and other artifacts of Tamil culture were tastefully presented here,
The lightning effects over the pillars were superb, what a contrast with
the dilapidated museum in Chennai. Shame that some of the display
cabinets did not receive the same attention.
It did not take us long to
get to our next destination, the Tirumalai Nayak Palace. Although
currently there is only one third left of it’s original size, it was
still a fine example of achievements of the Nayak Dinasty. Huge pillars,
built to Roman example and a big central courtyard. There is a small
museum in one of the rooms but that did not leave a big impression with
Time was passing far to
quickly and it was lunchtime already, instead of going back to the hotel
we opted to stay in town and Jackson dropped us of at the Bell food
court. That turned out to be a perfect place. Again a selection of
naan’s, butter chicken massala, and mixed vegetable fried rice, this was
so much better, just as we like it.
After our late lunch we
took a auto rickshaw back to the hotel and relaxed at the pool. Election
time was over, which meant the bar opened at 5pm, with other words, old
monk rum and coke…
By 8:30pm we were picked up
again to return to the Minaksi Sundaresvara temple. Every evening a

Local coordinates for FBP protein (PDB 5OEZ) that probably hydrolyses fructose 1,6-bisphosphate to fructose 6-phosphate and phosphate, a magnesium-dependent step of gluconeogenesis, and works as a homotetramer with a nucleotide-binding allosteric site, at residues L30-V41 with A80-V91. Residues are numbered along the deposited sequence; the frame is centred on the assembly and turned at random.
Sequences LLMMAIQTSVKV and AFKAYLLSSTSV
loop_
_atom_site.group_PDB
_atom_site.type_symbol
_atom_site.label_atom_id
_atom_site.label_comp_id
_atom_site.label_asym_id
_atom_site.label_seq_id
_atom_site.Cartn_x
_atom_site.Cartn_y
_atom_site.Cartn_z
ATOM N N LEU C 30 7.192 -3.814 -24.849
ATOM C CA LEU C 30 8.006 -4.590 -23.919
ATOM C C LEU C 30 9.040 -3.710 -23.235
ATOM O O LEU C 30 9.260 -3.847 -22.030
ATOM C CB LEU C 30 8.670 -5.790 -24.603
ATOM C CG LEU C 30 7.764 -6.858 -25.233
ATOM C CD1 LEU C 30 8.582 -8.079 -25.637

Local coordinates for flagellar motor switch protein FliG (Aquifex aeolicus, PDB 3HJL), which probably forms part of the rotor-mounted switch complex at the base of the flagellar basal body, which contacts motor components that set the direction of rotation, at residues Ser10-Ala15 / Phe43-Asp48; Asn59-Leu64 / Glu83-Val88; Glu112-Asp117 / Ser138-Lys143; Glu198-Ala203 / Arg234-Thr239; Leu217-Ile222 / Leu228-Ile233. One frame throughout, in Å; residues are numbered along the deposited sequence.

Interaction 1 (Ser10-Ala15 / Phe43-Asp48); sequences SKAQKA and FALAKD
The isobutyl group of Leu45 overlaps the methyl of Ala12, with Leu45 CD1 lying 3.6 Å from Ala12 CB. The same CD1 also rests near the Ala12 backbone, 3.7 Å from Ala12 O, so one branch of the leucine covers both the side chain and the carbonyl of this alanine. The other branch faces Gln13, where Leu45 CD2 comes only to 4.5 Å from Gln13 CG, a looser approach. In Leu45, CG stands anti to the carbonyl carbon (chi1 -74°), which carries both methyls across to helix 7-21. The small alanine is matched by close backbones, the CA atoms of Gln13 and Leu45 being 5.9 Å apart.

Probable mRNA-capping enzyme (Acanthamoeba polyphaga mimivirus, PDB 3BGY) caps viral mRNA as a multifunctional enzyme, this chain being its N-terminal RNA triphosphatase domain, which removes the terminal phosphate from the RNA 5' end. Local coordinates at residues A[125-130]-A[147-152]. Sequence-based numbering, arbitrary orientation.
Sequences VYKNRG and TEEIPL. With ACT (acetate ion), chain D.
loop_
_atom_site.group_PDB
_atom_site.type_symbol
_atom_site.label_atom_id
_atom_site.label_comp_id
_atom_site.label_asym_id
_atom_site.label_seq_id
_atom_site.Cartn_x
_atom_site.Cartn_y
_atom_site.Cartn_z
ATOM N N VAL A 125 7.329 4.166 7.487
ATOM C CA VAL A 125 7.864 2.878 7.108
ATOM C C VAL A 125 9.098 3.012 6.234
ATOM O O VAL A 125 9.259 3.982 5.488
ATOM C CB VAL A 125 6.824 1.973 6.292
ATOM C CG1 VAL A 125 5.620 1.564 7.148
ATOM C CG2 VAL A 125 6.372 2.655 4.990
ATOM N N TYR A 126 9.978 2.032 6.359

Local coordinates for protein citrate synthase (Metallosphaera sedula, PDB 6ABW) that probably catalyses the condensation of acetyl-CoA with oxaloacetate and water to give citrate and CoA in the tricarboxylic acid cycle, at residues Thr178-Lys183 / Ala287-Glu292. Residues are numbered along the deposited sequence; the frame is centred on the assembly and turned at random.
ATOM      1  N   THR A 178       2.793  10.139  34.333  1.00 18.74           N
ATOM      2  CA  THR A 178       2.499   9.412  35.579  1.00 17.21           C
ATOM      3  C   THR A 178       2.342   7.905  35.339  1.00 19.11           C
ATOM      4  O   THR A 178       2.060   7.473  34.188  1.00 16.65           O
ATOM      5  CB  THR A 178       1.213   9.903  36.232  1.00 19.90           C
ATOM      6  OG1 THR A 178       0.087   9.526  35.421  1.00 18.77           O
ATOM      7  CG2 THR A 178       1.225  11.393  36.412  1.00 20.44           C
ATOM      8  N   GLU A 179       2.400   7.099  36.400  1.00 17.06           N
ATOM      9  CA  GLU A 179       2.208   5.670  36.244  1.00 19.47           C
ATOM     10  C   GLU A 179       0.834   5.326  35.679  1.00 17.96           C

special ceremony takes place that brings Shiva to his bedroom to sleep
with his wife. Wasan, our guide told us we were not supposed to ask what
they were doing once the curtains were closed but we guessed it had
something to do with little Shiva’s…
It was a short but very
impressive ceremony. There was lots of incense, drums and horns. The
Brahmins rushed through the long corridors with a palanquin in which a
statue of Shiva was placed. As curtains covered it we could not see the
actual statue. In front of the “bedroom” another short musical ceremony
took place. Lost of candles were lit (we wondered whether this was
supposed to make Shiva sleepy or get him in a romantic mood) and then as
sudden as the ceremony started it was over.
We said goodbye to Wasan,
after which Jackson brought us back to the hotel. As the day after would
be an early rise we showered and went to bed straight away.
At 6 o’clock we got our
wake up call, a quick shower, an even quicker breakfast and just before 7
we were on our way. We had a long drive today; it was almost 4 hours to
Ramesvaram, a small island in the south east of Tamil Nadu from where
we could see the coast of Sri Lanka. Once we left Madurai the landscape
totally changed, we passed through a lot of small villages, rice fields
and were able to enjoy some of the country life. That is, when we were
We crossed the bridge from
Mandapan to the sacred island of Ramesvaram, a holy place for Hindus.
Most of the places on his island are associated with Lord Rama. If all
the different deities confuse you now, believe us, so are we. Hinduism
is not an easy religion to understand, there are thousands of deities